Blue Covarine Toothpaste: Does it Really Whiten?

Learn About Teeth Whitening and Blue Covarine With Black Hills Dentures, Implants and Urgent Care

There’s always a demand for new ways to whiten teeth. From at-home tips like brushing with charcoal to new professional whitening techniques like ultra violet light activated gels, there’s no end in sight. One ingredient that has been getting attention for the past few years is called blue covarine.

Blue covarine is an ingredient in some toothpastes that is supposed to gently whiten teeth through consistent usage.

Does Blue Covarine Toothpaste Really Whiten Teeth?

The evidence is mixed. A 2015 article in the Journal of Applied Oral Science found that toothpastes containing blue covarine were no more effective than standard whitening toothpaste. In that same study at-home teeth whitening products containing carbamide peroxide, a similar ingredient to hydorgen peroxide, and professional in-office teeth whitening treatments were both far more effective at whitening teeth than either toothpaste.

Another study investigating the effectiveness of blue covarine toothpaste found that it was no more effective than a regular toothpaste. Most of it’s effectiveness came from the abrasive effect of brushing itself rather than the toothpastes ingredients.

A 2019 study from the Journal of Applied Oral Science found that blue covarine toothpaste was less effective than either standard whitening toothpastes containing hydrogen peroxide or toothpastes containing microbead abrasives. Interestingly, toothpastes containing microbeads were the most effective at whitening teeth.

In conclusion, blue covarine toothpaste does not seem to compare to other whitening methods, even other mild teeth whitening products. There’s no reason to use blue covarine over other whitening toothpastes with better ingredients.

Professional Teeth Whitenings

Navigating the best way to whiten teeth at home can be overwhelming. You want whiter teeth, but you don’t want to risk damaging or risk wasting your money on something that doesn’t work.

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What Does Flossing do?

Oral Hygiene Tips From Black Hills Dentures, Implants and Urgent Care

Flossing prevents gingivitis, or gum disease, by preventing the build-up of plaque on and between your teeth. Plaque is a form of biofilm a sticky bacteria that if left unchecked can cause serious harm to your teeth by causing cavities, decay, and even risking infections if you have an oral injury.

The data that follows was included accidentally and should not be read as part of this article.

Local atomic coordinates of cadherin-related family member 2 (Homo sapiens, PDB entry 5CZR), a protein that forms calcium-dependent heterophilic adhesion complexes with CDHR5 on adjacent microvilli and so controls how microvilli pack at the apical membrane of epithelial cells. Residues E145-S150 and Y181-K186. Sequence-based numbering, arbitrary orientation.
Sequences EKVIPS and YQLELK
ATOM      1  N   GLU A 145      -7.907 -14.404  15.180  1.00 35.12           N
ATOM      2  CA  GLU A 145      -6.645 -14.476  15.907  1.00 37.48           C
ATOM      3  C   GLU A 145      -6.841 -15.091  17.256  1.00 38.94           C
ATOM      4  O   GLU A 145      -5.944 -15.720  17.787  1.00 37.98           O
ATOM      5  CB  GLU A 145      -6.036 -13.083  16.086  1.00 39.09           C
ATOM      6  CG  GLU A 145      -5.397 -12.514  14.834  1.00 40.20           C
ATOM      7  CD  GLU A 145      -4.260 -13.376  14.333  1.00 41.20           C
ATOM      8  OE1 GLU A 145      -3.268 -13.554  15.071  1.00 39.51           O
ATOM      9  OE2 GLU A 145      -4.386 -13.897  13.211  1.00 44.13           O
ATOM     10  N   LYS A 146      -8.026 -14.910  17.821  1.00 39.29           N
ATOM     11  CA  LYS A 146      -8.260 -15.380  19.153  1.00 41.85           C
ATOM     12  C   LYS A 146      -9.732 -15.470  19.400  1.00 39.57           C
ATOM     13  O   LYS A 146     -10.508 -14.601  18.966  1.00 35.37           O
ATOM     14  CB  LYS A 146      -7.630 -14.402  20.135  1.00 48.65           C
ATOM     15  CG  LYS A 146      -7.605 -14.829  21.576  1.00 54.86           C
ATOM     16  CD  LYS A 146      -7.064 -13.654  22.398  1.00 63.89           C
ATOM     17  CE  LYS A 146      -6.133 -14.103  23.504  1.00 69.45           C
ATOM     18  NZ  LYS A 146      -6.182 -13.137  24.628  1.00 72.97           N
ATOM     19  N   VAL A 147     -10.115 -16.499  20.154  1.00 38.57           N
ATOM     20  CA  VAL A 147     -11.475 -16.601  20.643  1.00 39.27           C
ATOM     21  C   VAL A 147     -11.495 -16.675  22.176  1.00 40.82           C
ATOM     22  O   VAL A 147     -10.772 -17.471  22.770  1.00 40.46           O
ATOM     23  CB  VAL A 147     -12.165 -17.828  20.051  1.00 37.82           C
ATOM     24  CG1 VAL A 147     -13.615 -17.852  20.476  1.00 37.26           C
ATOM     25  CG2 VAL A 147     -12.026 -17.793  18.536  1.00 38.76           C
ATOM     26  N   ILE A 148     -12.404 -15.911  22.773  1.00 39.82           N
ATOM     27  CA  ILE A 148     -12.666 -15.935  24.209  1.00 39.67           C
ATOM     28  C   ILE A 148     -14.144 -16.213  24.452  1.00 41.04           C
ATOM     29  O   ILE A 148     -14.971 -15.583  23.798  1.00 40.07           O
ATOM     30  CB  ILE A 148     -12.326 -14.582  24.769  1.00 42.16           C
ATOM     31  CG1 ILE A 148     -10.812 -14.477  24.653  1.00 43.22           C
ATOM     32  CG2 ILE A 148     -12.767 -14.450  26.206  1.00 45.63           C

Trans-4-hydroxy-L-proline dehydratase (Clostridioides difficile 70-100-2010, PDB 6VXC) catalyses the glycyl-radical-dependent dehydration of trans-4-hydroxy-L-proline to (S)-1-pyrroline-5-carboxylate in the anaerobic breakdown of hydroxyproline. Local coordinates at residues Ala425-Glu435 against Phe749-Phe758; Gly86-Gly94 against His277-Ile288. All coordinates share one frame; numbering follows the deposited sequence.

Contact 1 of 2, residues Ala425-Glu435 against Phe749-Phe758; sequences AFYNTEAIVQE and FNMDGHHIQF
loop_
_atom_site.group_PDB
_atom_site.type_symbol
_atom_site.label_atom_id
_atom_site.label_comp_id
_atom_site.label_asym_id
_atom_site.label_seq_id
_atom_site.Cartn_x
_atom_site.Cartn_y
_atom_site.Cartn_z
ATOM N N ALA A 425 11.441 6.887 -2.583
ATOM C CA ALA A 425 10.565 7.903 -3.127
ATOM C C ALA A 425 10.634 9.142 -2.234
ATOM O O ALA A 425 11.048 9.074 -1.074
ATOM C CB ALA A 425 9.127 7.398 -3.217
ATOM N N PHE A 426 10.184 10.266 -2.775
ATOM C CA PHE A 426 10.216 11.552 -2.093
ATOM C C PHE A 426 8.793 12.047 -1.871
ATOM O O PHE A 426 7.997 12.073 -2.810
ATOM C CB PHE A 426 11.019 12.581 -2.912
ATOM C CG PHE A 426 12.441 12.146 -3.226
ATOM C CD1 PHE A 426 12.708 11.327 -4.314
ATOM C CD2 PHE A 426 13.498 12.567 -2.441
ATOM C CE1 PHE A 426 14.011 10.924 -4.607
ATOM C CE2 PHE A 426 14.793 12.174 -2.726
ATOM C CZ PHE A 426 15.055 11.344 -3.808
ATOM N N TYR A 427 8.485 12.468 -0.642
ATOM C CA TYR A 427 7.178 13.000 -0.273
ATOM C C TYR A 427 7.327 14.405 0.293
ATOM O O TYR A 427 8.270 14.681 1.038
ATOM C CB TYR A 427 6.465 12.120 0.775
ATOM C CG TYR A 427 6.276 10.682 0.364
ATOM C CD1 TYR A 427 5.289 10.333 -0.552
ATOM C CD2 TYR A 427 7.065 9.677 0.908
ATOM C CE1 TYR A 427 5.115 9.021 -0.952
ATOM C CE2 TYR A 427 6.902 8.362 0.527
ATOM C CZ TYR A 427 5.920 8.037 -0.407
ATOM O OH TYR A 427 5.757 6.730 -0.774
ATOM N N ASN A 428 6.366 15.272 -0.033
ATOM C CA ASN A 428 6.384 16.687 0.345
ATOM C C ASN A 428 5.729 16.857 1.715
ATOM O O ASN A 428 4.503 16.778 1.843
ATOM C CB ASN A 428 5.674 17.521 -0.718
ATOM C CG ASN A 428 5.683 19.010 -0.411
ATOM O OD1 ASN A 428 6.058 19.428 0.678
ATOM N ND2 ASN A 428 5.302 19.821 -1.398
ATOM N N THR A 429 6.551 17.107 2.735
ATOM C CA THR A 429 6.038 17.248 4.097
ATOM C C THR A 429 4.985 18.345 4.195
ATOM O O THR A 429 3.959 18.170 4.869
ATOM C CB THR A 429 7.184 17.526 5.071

Flossing can also prevent halitosis, or bad breath, by removing excess food particles from your mouth. Some bacteria that naturally occur in your mouth also cause bad breath if left unchecked. The American Dental Association recommends flossing, stating that it can remove the vast majority of plaque. By flossing you prevent the bacteria from growing and spreading to the point where it can smell. Much of the bacteria in your mouth that causes bad breath will also feed on food stuck in your teeth.

Is Flossing Really Necessary?

Some people might feel like they already have oral health issues or that since they’ve neglected flossing so far, so there’s no reason to start now. But the truth is that there is never a point where starting good oral hygiene habits won’t help.

The long-term effects of allowing bacteria to grow are serious and can range from cavities to gum disease and eventually loss of teeth and bone loss. Losing bone from your jaw is a serious and effectively irreversible consequence of long-term oral health neglect. But preventive maintenance, including flossing, can greatly reduce the risk of any of these problems.

Tips for Effective Flossing

A study published in a journal by the American Academy of Periodontology (AAP) found that flossing before brushing is the most effective. This is particularly true when using toothpaste that contains fluoride.

Traditional string flossing has also been shown to be more effective than pick-style flossers. However, the most effective form of flossing is what works for you and will make you more likely to floss. While we might recommend that you try to floss the old-school way, the most important thing is that you figure out a style and routine for flossing that you’re able to maintain.

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Black Hills Dentures, Implants and Urgent Care – Rapid City

719 Omaha St
Rapid City, SD 57701
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